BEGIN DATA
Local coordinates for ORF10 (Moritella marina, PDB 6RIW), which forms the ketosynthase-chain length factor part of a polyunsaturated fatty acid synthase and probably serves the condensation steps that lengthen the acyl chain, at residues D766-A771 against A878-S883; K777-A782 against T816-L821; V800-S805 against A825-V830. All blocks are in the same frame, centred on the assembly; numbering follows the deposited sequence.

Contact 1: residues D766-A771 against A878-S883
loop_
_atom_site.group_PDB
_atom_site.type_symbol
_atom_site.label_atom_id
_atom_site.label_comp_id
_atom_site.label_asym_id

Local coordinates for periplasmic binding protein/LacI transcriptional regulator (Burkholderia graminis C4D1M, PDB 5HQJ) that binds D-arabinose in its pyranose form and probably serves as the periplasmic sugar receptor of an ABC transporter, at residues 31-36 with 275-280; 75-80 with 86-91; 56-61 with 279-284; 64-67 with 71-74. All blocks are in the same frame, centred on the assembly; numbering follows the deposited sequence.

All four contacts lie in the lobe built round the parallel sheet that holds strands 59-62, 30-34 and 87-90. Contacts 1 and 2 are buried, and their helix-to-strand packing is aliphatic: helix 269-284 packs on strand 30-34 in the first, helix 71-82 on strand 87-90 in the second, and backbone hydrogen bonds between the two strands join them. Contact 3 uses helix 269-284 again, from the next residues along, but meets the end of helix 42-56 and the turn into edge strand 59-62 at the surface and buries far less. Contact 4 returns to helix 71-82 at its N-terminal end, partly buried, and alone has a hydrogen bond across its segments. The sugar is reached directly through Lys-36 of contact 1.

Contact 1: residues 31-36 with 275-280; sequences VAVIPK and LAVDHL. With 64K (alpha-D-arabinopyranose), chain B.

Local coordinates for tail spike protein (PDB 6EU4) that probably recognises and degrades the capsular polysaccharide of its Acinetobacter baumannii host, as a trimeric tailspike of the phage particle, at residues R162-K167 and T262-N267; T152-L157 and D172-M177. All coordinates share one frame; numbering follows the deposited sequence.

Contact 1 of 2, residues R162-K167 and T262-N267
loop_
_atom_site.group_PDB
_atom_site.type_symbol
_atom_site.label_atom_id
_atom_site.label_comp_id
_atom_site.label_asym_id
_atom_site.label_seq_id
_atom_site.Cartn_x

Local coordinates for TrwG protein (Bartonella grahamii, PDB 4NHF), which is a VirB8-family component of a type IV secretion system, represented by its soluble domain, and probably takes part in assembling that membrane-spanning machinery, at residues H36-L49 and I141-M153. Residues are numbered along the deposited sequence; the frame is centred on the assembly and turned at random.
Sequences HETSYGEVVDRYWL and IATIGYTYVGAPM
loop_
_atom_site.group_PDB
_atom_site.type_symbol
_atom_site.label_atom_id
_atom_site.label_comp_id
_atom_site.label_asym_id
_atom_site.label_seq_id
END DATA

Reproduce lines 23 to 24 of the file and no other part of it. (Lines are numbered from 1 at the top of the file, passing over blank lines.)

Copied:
Sequences HETSYGEVVDRYWL and IATIGYTYVGAPM
loop_